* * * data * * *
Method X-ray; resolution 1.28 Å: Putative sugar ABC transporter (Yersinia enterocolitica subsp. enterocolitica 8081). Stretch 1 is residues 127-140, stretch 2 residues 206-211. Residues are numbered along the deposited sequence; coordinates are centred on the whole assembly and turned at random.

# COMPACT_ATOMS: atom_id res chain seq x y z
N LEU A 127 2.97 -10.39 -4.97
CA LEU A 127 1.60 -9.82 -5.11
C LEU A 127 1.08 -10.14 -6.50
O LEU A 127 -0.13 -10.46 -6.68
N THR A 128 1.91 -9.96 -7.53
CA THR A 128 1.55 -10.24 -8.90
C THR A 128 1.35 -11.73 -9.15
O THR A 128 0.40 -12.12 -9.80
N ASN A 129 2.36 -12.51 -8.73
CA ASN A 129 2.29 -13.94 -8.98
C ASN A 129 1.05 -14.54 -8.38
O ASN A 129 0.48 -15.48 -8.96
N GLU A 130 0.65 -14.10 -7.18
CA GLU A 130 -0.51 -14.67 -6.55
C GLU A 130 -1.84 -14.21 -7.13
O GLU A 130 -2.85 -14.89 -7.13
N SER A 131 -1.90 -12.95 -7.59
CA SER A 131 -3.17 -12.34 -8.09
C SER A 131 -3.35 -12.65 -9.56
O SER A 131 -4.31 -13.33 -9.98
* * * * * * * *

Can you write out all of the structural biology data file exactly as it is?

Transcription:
Method X-ray; resolution 1.28 Å: Putative sugar ABC transporter (Yersinia enterocolitica subsp. enterocolitica 8081). Stretch 1 is residues 127-140, stretch 2 residues 206-211. Residues are numbered along the deposited sequence; coordinates are centred on the whole assembly and turned at random.

# COMPACT_ATOMS: atom_id res chain seq x y z
N LEU A 127 2.97 -10.39 -4.97
CA LEU A 127 1.60 -9.82 -5.11
C LEU A 127 1.08 -10.14 -6.50
O LEU A 127 -0.13 -10.46 -6.68
N THR A 128 1.91 -9.96 -7.53
CA THR A 128 1.55 -10.24 -8.90
C THR A 128 1.35 -11.73 -9.15
O THR A 128 0.40 -12.12 -9.80
N ASN A 129 2.36 -12.51 -8.73
CA ASN A 129 2.29 -13.94 -8.98
C ASN A 129 1.05 -14.54 -8.38
O ASN A 129 0.48 -15.48 -8.96
N GLU A 130 0.65 -14.10 -7.18
CA GLU A 130 -0.51 -14.67 -6.55
C GLU A 130 -1.84 -14.21 -7.13
O GLU A 130 -2.85 -14.89 -7.13
N SER A 131 -1.90 -12.95 -7.59
CA SER A 131 -3.17 -12.34 -8.09
C SER A 131 -3.35 -12.65 -9.56
O SER A 131 -4.31 -13.33 -9.98